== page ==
Global Fastener News

1981 FIN – Pacific Fasteners Acquires ITT Harper’s Toronto Center

April 11
00:00 2012


November 5, 1981 FIN – Pacific Fasteners, of Vancouver, B.C., has bought the ITT Harper Toronto fastener distribution operation.
“As a small Vancouver firm moving into the big Toronto market, we’ve raised a few eyebrows,” Gordon Arborak tells Fastener Industry News. “It’s the same as if somebody in Portland, Ore., bought up somebody in Chicago. It’s just not done.”

Pacific Fasteners was started ten years ago by Arborak and his wife, Evelyn Arborak.

“Ten years ago,” he says, “I thought I would be content to just piddle along in Vancouver. The growth I have experienced in the last five years has just been in phenomenal. With the new Toronto office, we are up to 17 people. It is getting to the point where it is not any fun anymore.”

For the past five years ITT Harper has been phasing out the fastener distribution business in Canada. “They would send a branch some inch-and-a-quarter left-handed nuts but no quarter-inch nuts so you know what happens to your day-to-day sales,” Arborak says. “It got to the point where the bottom line wasn’t attractive, so they said, let’s close this thing down. I think it was a planned demise. ITT is run by accountants and everything is run around the bottom-line figure. By cutting out 90% of the accounting requirements and the computer requirements we will be able to move a hell of a lot fastener than a firm with systems and procedures set up by accountants. ITT Harper is now out of Canada altogether.

Three and a half years ago, ITT Harper was phasing out its Vancouver operation and Pacific acquired their inventory and assets. “Six months ago we heard rumors that Toronto would be phased out. We approached them on maybe retaining it and making a visible operation out of it again. Unfortunately, Troy was in ahead of me, so I had to bide my time till they wither went ahead or not.

“At the end of August, John Roberts in Harper’s Chicago office approached me to see if I was still interested. Two days later I was on an airplane to Toronto. Then, I went to Chicago and a day and a half later had concluded the arrangement.

“I’m now in the process of getting rid of a whole bunch of computer read-outs and funny systems and trying to simplify so that we can give a customer a price and delivery off our finger tips rather than having to wade through mountains and mountains of bloody paper.”

Pacific deals strictly in noncorrosive fasteners: all grades of stainless, copper, monel, titanium, hastalloys. It deals with maintenance, repair and OEM customers. “They want to order it tomorrow for delivery yesterday,” he says, “We made great strides in Vancouver to the point where we probably became the largest in Western Canada, in terms of sales and inventory. Out sold a lot into western Ontario. We got a phone call or Telex here and get an answer back to the customer within ten minutes. If they go through firms that are tied up with computers and so on, it will take three days. We often ship and invoice before the competitors get back with an answer.”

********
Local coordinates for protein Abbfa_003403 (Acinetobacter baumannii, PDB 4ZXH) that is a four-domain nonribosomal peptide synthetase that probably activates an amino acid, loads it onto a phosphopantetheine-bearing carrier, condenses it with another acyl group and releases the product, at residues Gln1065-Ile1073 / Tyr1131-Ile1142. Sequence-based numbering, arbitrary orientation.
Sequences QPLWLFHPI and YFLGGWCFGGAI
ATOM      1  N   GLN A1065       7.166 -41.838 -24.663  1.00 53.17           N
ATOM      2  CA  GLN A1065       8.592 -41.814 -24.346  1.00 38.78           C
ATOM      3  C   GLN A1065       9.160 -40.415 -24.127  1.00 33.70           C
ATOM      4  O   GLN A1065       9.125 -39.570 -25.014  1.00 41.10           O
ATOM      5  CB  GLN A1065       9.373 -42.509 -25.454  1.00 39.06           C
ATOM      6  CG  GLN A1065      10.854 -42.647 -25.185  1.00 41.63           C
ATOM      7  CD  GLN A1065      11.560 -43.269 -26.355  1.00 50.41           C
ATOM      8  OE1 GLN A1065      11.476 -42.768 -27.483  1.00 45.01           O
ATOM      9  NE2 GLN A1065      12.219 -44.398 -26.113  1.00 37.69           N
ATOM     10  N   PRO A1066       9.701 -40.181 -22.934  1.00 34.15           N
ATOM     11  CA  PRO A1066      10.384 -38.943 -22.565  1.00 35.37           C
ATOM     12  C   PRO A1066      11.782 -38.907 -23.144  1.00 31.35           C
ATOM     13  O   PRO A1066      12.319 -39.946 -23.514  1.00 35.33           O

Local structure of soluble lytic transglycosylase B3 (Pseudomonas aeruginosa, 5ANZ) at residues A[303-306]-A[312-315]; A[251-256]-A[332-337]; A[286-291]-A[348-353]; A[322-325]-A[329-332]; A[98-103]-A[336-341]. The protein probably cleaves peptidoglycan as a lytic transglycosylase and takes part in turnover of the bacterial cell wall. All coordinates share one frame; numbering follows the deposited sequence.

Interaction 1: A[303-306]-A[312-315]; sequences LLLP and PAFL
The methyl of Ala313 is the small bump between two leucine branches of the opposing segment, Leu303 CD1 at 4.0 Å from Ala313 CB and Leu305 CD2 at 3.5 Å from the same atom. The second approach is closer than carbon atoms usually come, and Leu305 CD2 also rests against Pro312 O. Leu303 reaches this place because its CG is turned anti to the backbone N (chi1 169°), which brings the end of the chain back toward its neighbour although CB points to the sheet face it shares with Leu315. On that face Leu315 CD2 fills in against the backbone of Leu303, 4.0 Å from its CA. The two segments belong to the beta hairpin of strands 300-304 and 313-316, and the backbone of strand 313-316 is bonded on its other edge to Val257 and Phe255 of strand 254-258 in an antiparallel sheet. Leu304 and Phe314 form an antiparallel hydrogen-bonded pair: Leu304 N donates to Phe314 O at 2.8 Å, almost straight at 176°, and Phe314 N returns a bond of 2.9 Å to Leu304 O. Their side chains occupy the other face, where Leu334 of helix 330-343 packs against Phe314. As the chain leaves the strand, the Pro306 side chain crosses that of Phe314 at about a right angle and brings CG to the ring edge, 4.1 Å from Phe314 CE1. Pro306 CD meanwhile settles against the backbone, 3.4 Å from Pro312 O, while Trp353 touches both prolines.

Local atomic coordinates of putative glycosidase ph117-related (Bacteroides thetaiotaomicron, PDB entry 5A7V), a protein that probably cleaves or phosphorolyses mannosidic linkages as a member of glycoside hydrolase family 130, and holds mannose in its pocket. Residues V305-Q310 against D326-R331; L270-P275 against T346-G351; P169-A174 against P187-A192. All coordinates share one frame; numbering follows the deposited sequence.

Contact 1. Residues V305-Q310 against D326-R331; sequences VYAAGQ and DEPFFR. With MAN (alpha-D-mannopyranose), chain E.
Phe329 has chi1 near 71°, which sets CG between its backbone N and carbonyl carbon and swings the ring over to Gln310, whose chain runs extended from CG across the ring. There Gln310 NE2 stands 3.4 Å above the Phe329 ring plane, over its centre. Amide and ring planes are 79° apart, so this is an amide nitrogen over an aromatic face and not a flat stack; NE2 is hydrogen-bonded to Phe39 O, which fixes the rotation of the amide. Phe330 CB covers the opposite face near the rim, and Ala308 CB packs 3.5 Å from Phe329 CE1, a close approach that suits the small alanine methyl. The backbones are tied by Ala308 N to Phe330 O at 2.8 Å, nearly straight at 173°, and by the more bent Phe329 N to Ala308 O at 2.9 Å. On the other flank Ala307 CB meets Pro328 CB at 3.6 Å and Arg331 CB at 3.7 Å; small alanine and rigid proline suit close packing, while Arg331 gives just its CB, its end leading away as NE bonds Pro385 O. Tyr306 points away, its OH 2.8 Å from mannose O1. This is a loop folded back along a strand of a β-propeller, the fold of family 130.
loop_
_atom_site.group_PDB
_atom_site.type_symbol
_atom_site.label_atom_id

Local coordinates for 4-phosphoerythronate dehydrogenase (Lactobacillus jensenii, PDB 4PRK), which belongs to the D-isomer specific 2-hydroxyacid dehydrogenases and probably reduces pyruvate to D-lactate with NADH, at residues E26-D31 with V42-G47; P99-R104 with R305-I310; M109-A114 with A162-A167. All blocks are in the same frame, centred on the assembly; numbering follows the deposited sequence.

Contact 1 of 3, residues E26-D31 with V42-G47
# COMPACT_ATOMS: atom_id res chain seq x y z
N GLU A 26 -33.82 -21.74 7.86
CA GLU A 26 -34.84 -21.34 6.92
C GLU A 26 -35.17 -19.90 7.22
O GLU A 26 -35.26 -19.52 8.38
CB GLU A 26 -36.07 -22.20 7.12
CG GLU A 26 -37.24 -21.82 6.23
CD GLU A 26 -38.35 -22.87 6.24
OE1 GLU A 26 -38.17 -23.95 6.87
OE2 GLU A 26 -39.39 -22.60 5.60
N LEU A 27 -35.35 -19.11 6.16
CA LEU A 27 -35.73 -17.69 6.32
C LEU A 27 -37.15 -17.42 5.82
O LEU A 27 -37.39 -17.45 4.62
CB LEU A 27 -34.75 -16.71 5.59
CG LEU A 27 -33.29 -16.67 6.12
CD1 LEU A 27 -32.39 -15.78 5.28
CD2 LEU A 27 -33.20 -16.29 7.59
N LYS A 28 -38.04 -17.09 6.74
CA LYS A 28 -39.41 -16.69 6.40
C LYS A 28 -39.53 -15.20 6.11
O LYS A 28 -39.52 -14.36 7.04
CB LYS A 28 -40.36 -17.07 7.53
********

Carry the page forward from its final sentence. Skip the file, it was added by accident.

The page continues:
He is often able to take advantage of time zone differences in selling to people back east. Where a late call to a Midwestern or Eastern supplier might find them either gone for the day or so close to leaving that nothing will happen until tomorrow, he can get an order on an airplane that night.

Arborak also things that West Coast people are just naturally more service orientated than easterners. “In Toronto their idea of a rush delivery is one week. We get it to him in a couple days.”

He is looking at the U.S. market. Pacific already sells some in Washington and Oregon.

The Toronto office will be managed by Jim Dillon, the former ITT Harper manager there. Arborak has retained four of the old Harper employees there and hired two additional ones. “It is going to be self-sufficient,” he says. “It will work right if we can get the people to forget about the ITT way of doing business. The best thing that can happen to you is to have your competitor put in a computer.”

Reports are that Pacific intends to become the biggest fastener distributor in Canada, and that, moving next to open a Winnipeg office, it will eventually cover the country.©1981/2012 Fastener Industry News

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